It is open season on President Obama. He is a weak president. He is too cautious, they say. Even Hillary Clinton has jumped on the bandwagon. Hillary Clinton seems to be using the international unrest to criticize the President’s policies. She told the Atlantic:
“The failure to help build up a credible fighting force of the people who were the originators of the protests against Assad—there were Islamists, there were secularists, there was everything in the middle—the failure to do that left a big vacuum, which the jihadists have now filled,” Clinton said. …Of course she is wrong. It is a continuum of doing stupid stuff and being presumptuous internationally that has cost us thousands of lives, cost hundreds of thousands of lives overseas, and depleted our treasury. Those who criticize President Obama for being overcautious should check history for America’s continuous blunders internationally that have kept us at war for decades with little marginal increase in security (Iraq twice, Iran, Panama, Grenada, Vietnam, Dominican Republic, etc.)
This is what Clinton said about Obama’s slogan: “Great nations need organizing principles, and ‘Don’t do stupid stuff’ is not an organizing principle.”
America has a tendency to go against the will of the people to support "dictators" of our liking. Dissension and unrest is usually the outcome. “Don’t do stupid stuff” is a very good framework in which to put any foreign policy move we make. Hillary Clinton would do well to not run the risk of reminding Americans how wrong her vote to support the war in Iraq was. Many may see it not as a mistake she made based on Bush’s lies, but as a kinship in values with the neocons.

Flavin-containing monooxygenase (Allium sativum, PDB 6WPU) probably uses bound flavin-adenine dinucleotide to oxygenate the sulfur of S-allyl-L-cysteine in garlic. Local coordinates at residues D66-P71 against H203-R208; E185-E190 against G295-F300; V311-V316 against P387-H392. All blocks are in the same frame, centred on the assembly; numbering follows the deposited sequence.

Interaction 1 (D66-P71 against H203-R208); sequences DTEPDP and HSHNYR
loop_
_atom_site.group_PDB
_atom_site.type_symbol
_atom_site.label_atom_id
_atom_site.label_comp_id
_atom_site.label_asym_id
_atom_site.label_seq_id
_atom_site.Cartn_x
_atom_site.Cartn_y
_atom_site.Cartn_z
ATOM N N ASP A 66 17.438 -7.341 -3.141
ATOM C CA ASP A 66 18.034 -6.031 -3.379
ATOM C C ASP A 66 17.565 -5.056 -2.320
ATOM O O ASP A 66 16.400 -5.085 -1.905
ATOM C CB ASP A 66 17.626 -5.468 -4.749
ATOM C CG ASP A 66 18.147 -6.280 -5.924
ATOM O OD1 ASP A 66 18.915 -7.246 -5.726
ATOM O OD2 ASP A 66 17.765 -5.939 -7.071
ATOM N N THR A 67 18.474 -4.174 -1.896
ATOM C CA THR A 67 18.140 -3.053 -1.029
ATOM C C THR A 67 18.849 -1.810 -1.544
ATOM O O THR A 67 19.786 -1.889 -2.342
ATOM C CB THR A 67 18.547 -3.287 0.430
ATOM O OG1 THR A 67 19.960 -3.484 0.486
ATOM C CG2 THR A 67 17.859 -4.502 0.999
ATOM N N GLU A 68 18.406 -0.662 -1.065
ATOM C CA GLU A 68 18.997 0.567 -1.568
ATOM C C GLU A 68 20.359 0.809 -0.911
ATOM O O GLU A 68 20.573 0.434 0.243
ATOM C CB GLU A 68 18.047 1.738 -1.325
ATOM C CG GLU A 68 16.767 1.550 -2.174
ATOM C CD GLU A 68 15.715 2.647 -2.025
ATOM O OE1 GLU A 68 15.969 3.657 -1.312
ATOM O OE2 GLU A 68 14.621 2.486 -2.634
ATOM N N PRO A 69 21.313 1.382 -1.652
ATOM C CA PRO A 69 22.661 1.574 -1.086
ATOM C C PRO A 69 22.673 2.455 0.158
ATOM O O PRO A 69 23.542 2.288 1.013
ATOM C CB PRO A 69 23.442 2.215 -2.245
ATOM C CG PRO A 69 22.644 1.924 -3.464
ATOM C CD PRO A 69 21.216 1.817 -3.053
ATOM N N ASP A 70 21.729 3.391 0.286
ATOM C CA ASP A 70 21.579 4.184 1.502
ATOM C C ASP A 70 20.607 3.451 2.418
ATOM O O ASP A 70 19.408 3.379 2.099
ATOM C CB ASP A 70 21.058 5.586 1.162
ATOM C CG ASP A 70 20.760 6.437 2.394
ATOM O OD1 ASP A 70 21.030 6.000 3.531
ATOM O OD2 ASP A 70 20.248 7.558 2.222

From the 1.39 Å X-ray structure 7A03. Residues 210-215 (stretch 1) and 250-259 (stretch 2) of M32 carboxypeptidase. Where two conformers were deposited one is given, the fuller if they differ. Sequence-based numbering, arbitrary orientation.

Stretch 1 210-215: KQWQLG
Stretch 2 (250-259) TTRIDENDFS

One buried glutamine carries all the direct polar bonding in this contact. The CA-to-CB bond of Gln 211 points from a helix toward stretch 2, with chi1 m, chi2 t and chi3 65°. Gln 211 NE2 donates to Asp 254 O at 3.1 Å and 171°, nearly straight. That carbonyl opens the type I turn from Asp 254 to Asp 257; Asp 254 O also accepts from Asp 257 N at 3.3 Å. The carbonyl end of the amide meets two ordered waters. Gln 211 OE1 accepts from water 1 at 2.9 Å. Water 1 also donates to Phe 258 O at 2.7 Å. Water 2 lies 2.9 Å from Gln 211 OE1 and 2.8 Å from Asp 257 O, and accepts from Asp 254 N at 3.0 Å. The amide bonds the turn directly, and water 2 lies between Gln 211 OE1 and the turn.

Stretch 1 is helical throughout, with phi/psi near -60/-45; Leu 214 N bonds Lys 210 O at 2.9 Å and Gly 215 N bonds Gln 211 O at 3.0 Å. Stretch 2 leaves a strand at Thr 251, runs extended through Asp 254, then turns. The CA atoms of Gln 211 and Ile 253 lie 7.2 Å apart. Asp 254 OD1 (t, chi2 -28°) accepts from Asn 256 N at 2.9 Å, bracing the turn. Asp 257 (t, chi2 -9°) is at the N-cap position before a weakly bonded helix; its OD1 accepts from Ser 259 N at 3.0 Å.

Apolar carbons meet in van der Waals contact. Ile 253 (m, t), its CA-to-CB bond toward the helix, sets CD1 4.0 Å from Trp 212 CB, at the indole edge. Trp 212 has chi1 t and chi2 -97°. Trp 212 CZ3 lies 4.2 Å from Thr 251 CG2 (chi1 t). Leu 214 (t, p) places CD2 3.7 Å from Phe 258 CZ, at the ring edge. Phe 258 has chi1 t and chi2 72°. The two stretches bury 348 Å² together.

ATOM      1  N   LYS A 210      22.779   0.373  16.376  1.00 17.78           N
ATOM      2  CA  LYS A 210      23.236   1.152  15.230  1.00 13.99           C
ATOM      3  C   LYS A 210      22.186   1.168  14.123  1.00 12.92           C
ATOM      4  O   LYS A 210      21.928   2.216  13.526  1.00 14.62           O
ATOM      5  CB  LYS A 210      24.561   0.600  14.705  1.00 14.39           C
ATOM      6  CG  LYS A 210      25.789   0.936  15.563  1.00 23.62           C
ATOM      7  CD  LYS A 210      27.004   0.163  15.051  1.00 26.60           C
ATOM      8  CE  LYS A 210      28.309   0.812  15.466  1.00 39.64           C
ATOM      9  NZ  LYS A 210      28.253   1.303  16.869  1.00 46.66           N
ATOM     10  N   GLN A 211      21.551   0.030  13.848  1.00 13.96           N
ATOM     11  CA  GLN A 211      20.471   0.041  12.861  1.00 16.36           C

This weekend a lazy, seemingly gullible reporter asked President Obama if he regretted not leaving troops in Iraq. That is a question based on Republican talking points and not journalistic inquiry. The reporter should have known that the U.S.–Iraq Status of Forces Agreement was signed by President Bush which specifically said all combat troops would leave Iraq in December of 2011. President Obama attempted to negotiate keeping more soldiers in Iraq but could not come to an agreement with the Iraqi government who wanted the soldiers out.
Please read below the fold for more on this story.
President Obama’s response to the reporter was classic. He slams the reporter’s tenet without raising his voice:
What I just find interesting is the degree to which this issue keeps on coming up, as if this was my decision. Under the previous administration, we had turned over the country to a sovereign, democratically elected Iraqi government. In order for us to maintain troops in Iraq, we needed the invitation of the Iraqi government and we needed assurances that our personnel would be immune from prosecution if, for example, they were protecting themselves and ended up getting in a firefight with Iraqis, that they wouldn’t be hauled before an Iraqi judicial system.President Obama then explains the reality that attempting a military solution for a socio-political problem in Iraq or any country is in fact "doing stupid stuff."
And the Iraqi government, based on its political considerations, in part because Iraqis were tired of a U.S. occupation, declined to provide us those assurances. And on that basis, we left. We had offered to leave additional troops. So when you hear people say, do you regret, Mr. President, not leaving more troops, that presupposes that I would have overridden this sovereign government that we had turned the keys back over to and said, you know what, you’re democratic, you’re sovereign, except if I decide that it’s good for you to keep 10,000 or 15,000 or 25,000 Marines in your country, you don’t have a choice—which would have kind of run contrary to the entire argument we were making about turning over the country back to Iraqis, an argument not just made by me, but made by the previous administration.